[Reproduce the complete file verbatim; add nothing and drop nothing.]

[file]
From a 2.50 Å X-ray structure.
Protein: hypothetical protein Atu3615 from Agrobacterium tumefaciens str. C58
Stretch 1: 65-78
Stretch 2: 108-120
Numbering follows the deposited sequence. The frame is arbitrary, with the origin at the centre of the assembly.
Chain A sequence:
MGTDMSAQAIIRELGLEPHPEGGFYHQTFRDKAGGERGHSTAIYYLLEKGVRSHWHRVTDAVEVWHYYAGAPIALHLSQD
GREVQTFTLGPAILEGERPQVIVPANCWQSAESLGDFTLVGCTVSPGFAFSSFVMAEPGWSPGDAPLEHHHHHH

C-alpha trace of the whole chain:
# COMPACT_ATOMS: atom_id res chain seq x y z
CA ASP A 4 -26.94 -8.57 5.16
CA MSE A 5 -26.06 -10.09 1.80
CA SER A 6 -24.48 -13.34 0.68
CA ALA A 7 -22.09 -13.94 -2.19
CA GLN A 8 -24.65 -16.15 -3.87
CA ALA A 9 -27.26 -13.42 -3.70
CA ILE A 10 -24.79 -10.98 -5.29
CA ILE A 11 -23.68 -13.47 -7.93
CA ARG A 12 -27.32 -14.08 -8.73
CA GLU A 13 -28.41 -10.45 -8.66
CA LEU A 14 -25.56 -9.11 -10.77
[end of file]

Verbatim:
From a 2.50 Å X-ray structure.
Protein: hypothetical protein Atu3615 from Agrobacterium tumefaciens str. C58
Stretch 1: 65-78
Stretch 2: 108-120
Numbering follows the deposited sequence. The frame is arbitrary, with the origin at the centre of the assembly.
Chain A sequence:
MGTDMSAQAIIRELGLEPHPEGGFYHQTFRDKAGGERGHSTAIYYLLEKGVRSHWHRVTDAVEVWHYYAGAPIALHLSQD
GREVQTFTLGPAILEGERPQVIVPANCWQSAESLGDFTLVGCTVSPGFAFSSFVMAEPGWSPGDAPLEHHHHHH

C-alpha trace of the whole chain:
# COMPACT_ATOMS: atom_id res chain seq x y z
CA ASP A 4 -26.94 -8.57 5.16
CA MSE A 5 -26.06 -10.09 1.80
CA SER A 6 -24.48 -13.34 0.68
CA ALA A 7 -22.09 -13.94 -2.19
CA GLN A 8 -24.65 -16.15 -3.87
CA ALA A 9 -27.26 -13.42 -3.70
CA ILE A 10 -24.79 -10.98 -5.29
CA ILE A 11 -23.68 -13.47 -7.93
CA ARG A 12 -27.32 -14.08 -8.73
CA GLU A 13 -28.41 -10.45 -8.66
CA LEU A 14 -25.56 -9.11 -10.77